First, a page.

The many restaurants and bars that dotted Temple Bar were already quite busy. And there were more than a few trick-or-treaters abroad. Not kids. Grown-ups. Well ... grown up in years anyway.

Henry found a pub that wasn't too crowded and ordered a pint of Guinness. He also ordered a bowl of the soup of the day (Spicy Halloween Pumpkin) and a small loaf of freshly-made Irish soda bread with rich creamy Irish butter. It was delicious.

Shortly before seven, a Gaelic band arrived and started unpacking their instruments: a concertina, a fiddle, an acoustic guitar, and a bodhran. A barman dressed in a skeleton costume delivered a tray of drinks to the band stand, and the band began to play. They were good. They were very good. Henry was particularly impressed by the woman playing the concertina. Mind you, that may have had something to do with the fact that the woman was wearing a rather short skirt. She also had fantastic legs. Henry had a weakness for a well-turned pair of pins.

After the band had played a couple of numbers, Henry was tempted to order another pint of Guinness and look and listen for a little longer. But he decided that he had better return to the hotel and have one last run through the presentation that he would be delivering the following morning.

Henry had effectively brought three versions of the presentation with him. The first, the one that he intended to deliver, was more like a 20-minute TED Talk -- a few provocative quotes, a couple of key graphics, and that was about it. And then he had a more conventional PowerPoint presentation that he would leave with the TKE guys as a 'take-away'. And, finally, he had brought a version that only an accountant could love. Henry hoped that he wouldn't need to use that one.

Casually pacing about the Georgian-modern sitting room, Henry ran through the presentation, pausing every now and then to consider if he had covered all the points that he needed to cover. Yes, he decided, that was pretty much everything. And he closed his laptop and dropped his lanky frame into one of the half-upholstered Georgian armchairs. He had had an early start, and now he felt tired. Maybe an early night was on the cards.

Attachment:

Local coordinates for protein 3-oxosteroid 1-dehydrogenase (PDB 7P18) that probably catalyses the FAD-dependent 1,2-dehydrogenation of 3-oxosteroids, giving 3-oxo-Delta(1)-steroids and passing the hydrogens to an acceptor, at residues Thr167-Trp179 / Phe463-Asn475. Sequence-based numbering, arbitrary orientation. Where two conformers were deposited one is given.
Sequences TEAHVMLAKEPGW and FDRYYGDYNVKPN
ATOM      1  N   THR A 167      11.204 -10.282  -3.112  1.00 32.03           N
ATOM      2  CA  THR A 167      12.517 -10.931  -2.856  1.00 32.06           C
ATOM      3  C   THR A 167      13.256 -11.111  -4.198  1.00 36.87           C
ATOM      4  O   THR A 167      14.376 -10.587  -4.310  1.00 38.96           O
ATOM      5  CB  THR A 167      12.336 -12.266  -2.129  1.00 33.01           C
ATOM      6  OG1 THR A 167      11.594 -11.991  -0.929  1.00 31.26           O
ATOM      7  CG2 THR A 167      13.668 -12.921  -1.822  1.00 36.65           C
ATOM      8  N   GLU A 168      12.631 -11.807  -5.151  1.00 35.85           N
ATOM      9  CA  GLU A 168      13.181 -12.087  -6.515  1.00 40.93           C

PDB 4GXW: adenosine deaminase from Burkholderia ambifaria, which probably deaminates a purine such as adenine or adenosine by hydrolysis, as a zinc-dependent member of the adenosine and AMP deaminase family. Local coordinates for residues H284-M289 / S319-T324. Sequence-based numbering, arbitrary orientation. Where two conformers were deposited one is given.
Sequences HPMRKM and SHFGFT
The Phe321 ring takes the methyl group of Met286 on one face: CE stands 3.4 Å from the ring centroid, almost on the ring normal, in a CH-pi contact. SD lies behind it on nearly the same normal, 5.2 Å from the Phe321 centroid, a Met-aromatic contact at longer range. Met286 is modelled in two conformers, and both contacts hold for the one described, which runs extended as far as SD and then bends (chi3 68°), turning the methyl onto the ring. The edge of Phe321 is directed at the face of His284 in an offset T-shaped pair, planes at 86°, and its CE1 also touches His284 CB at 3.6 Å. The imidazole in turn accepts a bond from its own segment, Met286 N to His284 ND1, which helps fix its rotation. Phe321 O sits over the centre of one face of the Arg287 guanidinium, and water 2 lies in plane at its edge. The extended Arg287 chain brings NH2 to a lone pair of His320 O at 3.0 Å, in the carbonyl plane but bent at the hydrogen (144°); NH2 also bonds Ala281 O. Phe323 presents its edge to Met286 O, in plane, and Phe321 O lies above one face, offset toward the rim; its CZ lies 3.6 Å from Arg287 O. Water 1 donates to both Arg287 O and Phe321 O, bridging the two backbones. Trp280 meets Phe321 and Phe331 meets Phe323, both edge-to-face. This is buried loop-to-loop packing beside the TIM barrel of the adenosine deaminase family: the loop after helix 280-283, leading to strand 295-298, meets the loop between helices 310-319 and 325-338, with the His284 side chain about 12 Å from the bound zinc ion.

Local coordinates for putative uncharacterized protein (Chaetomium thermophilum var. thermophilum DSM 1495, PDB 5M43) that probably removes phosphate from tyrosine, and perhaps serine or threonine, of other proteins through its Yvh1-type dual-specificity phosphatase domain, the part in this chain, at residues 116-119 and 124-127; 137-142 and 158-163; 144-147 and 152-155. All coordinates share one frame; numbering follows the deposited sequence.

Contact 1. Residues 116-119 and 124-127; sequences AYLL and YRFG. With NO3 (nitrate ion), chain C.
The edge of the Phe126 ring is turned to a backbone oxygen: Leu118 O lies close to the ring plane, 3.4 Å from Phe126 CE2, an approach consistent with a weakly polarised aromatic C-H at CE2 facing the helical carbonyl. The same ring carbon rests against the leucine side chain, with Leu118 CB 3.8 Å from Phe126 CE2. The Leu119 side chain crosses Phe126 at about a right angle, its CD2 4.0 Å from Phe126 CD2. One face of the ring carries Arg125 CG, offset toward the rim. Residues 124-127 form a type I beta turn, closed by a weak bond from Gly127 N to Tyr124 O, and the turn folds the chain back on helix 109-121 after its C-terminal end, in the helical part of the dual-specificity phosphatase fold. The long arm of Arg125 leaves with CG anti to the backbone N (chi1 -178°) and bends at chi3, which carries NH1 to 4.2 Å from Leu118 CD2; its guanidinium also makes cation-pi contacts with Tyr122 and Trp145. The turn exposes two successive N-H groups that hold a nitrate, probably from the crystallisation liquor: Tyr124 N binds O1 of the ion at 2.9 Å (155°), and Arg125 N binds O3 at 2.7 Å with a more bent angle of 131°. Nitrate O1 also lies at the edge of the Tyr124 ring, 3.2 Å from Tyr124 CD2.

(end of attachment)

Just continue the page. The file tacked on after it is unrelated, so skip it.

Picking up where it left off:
And then there was a knock on the door. Henry frowned, got back to his feet, and went to answer the door. He was expecting to see a porter perhaps. Or a housemaid. But no.

'Why, Mr Milbrand, what a pleasant surprise,' the woman said. 'I feared that you might have been out and about this evening. But you are here -- ready and waiting to answer my question. At least I hope that you are ready and waiting to answer my question, sir.'

'Your question?'

The woman smiled. 'Indeed, sir. Will you answer me trick? Or will you answer me treat?' she said.

She was probably in her mid-to-late 30s. Her glossy hair was a bright coppery colour, and her eyes were an equally bright shade of emerald green. At first, Henry thought that she must be something to do with the hotel. Maybe it was some kind of guest entertainment. But then he decided: perhaps not.

In keeping with the hotel's Georgian heritage, the woman was wearing a silky Empire-style gown. Black. Or was it a very dark shade of green? Henry was reminded of an Irish Miss Elizabeth Bennet. Although surely Miss Lizzie never wore a gown of such translucence. Technically, the gown covered the woman's shapely body. But it left little to the imagination.

Trying not to be too obvious about it, Henry scanned his unexpected visitor from head to toe. Yes. Very nice. High firm breasts. Narrow waist. Shapely hips. And, through the gown, Henry could just make out a faint inverted triangle just above where her thighs appeared to meet. He was almost certain that this triangle, too, would be of a bright coppery colour were it not for the overlay of thin fabric.

'Trick or treat?' Henry said. 'Gosh. Yes. I suppose that is the question of the day, isn't it.'

The woman smiled. 'And pray tell, sir, what is your answer of the day?'